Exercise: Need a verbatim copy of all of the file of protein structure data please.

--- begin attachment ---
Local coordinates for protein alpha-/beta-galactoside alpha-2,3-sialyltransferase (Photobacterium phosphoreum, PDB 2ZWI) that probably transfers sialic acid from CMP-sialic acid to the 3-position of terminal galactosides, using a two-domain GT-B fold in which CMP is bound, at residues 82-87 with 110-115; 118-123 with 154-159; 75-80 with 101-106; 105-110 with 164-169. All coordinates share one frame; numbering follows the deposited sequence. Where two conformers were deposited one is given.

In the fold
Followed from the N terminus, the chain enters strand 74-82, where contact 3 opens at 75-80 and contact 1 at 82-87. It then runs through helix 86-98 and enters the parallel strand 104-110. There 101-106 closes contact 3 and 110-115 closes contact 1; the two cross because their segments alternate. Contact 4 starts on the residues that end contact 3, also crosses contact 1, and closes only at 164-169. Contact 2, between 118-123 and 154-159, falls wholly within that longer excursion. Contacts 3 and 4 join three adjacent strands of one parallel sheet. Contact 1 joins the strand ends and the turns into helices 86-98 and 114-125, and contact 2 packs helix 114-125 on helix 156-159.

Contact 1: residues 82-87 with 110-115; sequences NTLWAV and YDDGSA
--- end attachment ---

Local coordinates for protein alpha-/beta-galactoside alpha-2,3-sialyltransferase (Photobacterium phosphoreum, PDB 2ZWI) that probably transfers sialic acid from CMP-sialic acid to the 3-position of terminal galactosides, using a two-domain GT-B fold in which CMP is bound, at residues 82-87 with 110-115; 118-123 with 154-159; 75-80 with 101-106; 105-110 with 164-169. All coordinates share one frame; numbering follows the deposited sequence. Where two conformers were deposited one is given.

In the fold
Followed from the N terminus, the chain enters strand 74-82, where contact 3 opens at 75-80 and contact 1 at 82-87. It then runs through helix 86-98 and enters the parallel strand 104-110. There 101-106 closes contact 3 and 110-115 closes contact 1; the two cross because their segments alternate. Contact 4 starts on the residues that end contact 3, also crosses contact 1, and closes only at 164-169. Contact 2, between 118-123 and 154-159, falls wholly within that longer excursion. Contacts 3 and 4 join three adjacent strands of one parallel sheet. Contact 1 joins the strand ends and the turns into helices 86-98 and 114-125, and contact 2 packs helix 114-125 on helix 156-159.

Contact 1: residues 82-87 with 110-115; sequences NTLWAV and YDDGSA